What is SALADS meant in different countires?

Essay by paddleUniversity, Master'sA+, June 2005

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SALADS Most North Americans can remember when the choice of salad greens was limited to iceberg or Boston bib lettuce. Even today in small towns, iceberg lettuce is the "salad ". Iceberg is sturdy and lasts for weeks if properly refrigerated, but unfortunately lacks taste - it is bland! Today people are gastronomically adventurous and look for interesting salads, salad combination, textures, and flavors. Large grocery chains and small gourmet greengrocers offer a respectable range of salads, albeit not always very fresh. Locally grown salads harvested the morning and served at lunch latest at dinner are the best. Greenhouse-grown salads look very tempting, are always clean, but taste-free due to hygienic environments in which they grow. Wilted salads, or those with brown stems should be rejected. A salad must look vibrant, firm, appetizing, and be free of any brown spots or cracks. Salads aid digestion, provide fiber and diversity in both taste and texture.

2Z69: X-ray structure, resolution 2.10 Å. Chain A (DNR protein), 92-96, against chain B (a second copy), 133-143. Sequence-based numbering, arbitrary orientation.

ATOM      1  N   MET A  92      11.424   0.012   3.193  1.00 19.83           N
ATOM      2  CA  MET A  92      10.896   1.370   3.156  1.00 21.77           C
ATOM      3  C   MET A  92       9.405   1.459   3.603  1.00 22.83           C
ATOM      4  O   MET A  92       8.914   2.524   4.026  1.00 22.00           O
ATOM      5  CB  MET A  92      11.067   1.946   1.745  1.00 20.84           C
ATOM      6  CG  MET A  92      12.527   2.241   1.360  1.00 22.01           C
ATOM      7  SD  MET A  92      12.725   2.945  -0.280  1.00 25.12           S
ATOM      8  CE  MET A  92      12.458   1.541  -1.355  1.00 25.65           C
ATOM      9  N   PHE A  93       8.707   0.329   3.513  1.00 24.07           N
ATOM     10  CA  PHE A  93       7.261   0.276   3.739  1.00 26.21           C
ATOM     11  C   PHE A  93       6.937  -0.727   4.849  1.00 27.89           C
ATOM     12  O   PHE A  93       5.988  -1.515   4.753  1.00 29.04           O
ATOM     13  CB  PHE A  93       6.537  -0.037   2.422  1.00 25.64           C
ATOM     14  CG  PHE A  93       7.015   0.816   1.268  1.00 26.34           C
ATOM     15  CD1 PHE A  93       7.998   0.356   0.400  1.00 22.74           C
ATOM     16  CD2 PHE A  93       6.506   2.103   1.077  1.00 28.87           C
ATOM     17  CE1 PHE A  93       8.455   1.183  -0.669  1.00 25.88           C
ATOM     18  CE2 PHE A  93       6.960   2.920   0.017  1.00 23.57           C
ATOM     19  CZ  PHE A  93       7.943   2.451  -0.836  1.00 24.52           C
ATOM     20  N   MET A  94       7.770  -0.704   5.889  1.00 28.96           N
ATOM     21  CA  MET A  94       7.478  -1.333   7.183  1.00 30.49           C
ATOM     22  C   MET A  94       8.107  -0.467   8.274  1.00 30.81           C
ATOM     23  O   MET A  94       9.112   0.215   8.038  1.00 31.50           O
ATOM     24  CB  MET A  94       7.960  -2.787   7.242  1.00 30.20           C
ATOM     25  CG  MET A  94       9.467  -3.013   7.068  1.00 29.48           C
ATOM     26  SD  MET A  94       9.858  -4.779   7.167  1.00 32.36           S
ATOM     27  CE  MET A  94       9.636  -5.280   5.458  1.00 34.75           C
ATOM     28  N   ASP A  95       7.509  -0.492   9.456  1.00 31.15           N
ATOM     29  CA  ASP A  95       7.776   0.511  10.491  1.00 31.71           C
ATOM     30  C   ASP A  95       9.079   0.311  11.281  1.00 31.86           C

You can buy mesclun (a Provencal name for a mixture of salads consisting of arugula, raddichio and baby romaine leaves) but they are not always as fresh as they should be. A BIB LETTUCE - small, smooth, and silky deep-green leaf salad. Can be served on its own or in mixtures.

The true origins of the Banana, world's most popular fruit, are to be found in the region of Malaysia. By way of curious visitors, bananas traveled from there to India where they are mentioned in the Buddhist Pali writings dating back to the 6th century BCE. There are two main varieties of bananas, the fruit or sweet banana and the plantain. The fruit banana is eaten raw out of hand when it turns yellow and develops a succulent sweetness with a soft, smooth, creamy, yet firm pulp. The plantain, a cooking banana, is also referred...